If screenings of clips from Star Trek Into Darkness and Fast & Furious 6 weren’t cool enough, we still had two days worth of studio presentations (Disney, Sony, 20th Century Fox, and Lionsgate) at CinemaCon 2013. Generally the presentations went two ways: either the presenters would briefly mention a bunch of projects but not show anything from them and then show more extensive clips from a few select projects, OR they would show brief clips (or trailers) for many different projects.
In honor of the release of Side Effects, Spencer and Greg discuss Catherine Zeta-Jones.
If I had to name the three directors most responsible for my love of movies, I would list Alfred Hitchcock, John Carpenter, and Woody Allen. (You can throw in Ernst Lubitsch and Michael Curtiz to round out the top five, if you’d like.) Hitchcock is always at the top. Shadow of a Doubt is probably my favorite, but the film I go back and forth on the most is Psycho. I love it, but that last scene at the end just drives me crazy. I did, however, have the wonderful experience of watching it with my daughter when she was about 15 and had no knowledge of the story’s plot. About a third of the way in, when the person she assumed was the protagonist dies a grisly death, my daughter turned to me and asked “What the freak [not the word she used] kind of movie is this?” An awesome one, Little Bug. Upon watching the new movie Hitchcock, directed by Sacha Gervasi, I asked myself the same question. “What kind of movie is this?” I’m not sure I know the answer to that.
In honor of the release of Killing Them Softly, Spencer and Greg discuss Ray Liotta.
In honor of the release of Rise of the Guardians, Spencer and Greg discuss Alec Baldwin.
Spencer is joined for the second episode of audio-only podcasting by MacGuffin team member Ed.
Topics include: the success of Titanic 3D, Transformers the Ride, debating the best James Bond, looking forward to Anthony Hopkins in Hitchcock, and thinking about the most annoying TV characters.
“It places the lotion in the basket.” – Buffalo Bill
I once took a course in college named “Murder: The Psychology of The Serial Killer.” In it, we learned a brief history of some of the more notorious murderers in U.S. history. We studied their backgrounds, methods, and obsessions, trying to get a glimpse into their patterns and see how authorities were able to track down and apprehend a number of these people. One of the more interesting stories was that of The Green River Killer, a serial murderer based out of the Pacific Northwest, and how the lead investigator conducted a number of interviews with another famous criminal, Ted Bundy, in an attempt to catch the killer before he struck again. This fascinated me, as I remembered the exact same process done in Jonathan Demme’s great, tense thriller The Silence of the Lambs (1991).
Thor (2011) is a film that I walked into wanting to like, I really did. I was hoping to see a slam bang, no holds barred superhero movie with lots of fun action set pieces, and for a while there, that’s exactly what I got. However, I came to realize something as I sat through director Kenneth Branagh’s movie, something that made me feel very discouraged. What I came to realize was: this film actually assumes that its audience is stupid. Believe me, for a film in which a mythic God gets thrown down from the heavens to become stranded on an isolated planet requires just a little suspension of disbelief, but the amount of twists and turns that the characters in this film take is simply baffling. There doesn’t seem to be a thread of continuity anywhere amongst these people; it seems the only reason the actors do what they do is because…well…I’m not so sure.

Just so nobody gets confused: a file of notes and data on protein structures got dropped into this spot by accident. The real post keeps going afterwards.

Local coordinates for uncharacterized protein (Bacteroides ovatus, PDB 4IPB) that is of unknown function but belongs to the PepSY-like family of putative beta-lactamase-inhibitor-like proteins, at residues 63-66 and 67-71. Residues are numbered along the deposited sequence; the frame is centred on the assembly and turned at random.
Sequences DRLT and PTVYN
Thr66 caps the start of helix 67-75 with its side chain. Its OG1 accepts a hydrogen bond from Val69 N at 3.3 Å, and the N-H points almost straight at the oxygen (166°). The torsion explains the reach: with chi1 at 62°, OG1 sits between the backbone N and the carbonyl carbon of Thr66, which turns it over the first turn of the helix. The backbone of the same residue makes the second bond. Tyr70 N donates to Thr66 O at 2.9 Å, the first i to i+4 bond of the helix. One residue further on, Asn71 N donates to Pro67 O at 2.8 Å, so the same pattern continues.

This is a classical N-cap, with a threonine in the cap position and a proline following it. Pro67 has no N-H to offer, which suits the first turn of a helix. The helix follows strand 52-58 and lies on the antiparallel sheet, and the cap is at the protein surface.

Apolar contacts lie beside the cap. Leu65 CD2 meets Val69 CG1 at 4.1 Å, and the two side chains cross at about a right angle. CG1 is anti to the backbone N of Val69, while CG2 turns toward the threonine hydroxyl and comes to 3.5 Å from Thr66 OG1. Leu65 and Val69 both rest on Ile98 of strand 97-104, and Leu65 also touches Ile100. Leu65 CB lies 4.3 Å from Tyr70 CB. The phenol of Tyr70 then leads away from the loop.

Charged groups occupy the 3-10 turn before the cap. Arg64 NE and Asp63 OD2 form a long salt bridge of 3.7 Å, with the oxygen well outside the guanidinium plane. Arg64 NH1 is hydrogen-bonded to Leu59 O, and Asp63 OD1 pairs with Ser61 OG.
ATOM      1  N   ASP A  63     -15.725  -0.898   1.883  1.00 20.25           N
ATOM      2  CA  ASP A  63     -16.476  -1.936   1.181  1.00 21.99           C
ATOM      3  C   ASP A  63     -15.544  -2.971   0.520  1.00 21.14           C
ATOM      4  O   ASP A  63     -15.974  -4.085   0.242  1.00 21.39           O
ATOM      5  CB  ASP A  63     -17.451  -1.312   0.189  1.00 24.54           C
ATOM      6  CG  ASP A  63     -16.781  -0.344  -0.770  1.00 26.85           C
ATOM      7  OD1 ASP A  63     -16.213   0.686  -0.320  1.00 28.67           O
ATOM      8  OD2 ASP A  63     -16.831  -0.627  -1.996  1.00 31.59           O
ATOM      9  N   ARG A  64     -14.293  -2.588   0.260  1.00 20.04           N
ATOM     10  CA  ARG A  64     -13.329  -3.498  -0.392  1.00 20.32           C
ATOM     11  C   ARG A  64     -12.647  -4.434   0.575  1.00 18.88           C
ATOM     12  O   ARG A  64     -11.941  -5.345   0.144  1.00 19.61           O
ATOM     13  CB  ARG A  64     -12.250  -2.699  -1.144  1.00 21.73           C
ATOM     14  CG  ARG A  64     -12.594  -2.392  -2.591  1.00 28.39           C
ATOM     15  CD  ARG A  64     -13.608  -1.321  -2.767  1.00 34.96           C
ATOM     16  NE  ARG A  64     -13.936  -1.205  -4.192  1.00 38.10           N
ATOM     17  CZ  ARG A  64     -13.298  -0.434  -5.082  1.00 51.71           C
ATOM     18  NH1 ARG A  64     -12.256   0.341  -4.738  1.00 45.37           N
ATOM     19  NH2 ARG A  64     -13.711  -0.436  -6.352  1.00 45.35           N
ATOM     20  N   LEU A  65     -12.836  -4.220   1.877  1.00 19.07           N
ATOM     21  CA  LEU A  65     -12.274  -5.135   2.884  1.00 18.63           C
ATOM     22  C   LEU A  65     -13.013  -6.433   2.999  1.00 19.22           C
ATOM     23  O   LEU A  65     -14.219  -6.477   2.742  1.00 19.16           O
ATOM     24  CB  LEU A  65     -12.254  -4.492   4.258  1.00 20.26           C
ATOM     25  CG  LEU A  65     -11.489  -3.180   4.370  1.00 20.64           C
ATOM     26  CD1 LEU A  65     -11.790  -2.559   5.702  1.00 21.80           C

Every Saturday night The Tomb of Terror opens, unleashing reviews of the obscure and the classic in horror cinema.
I sit on his knee.
And now he is me.
We take her to bed.
Magic is fun;
This poem not only acted as the tagline for the 1978 psychological horror film Magic, but was also a big part of an infamous television commercial for the film. The spot only ran once and caused a lifetime of nightmares for many children who saw it. The only image onscreen is a close up of Fats, the ventriloquist dummy at the center of the film. As the camera slowly moves in on his wooden face, he comes to life and recites the poem. Once the words are finished his glass eyes roll back in his head. The story goes that after the commercial aired parents flooded the network with complaints that it had terrified their children. The spot was pulled, but the seed was planted. If the commercial was that horrifying, how scary would the actual film be?
While I don’t believe that The Rite (2011) will go down as one of the great horror films like, say, The Exorcist (1973), it does have a surprisingly effective way of telling its story of a skeptical young priest and the experienced exorcist knowing that he is walking down a very dangerous path. Yes, we have scenes of people tossing and turning, spitting out languages we don’t understand and cringing at the sight of crosses and holy water; that’s all a given. But what I liked about this apart from other religiously themed films is that it takes itself seriously—it doesn’t look down on the characters in it or at their beliefs. You can believe in a God, or in a heaven and a hell, and all that, but this film doesn’t judge, it simply tells its story and lets it be.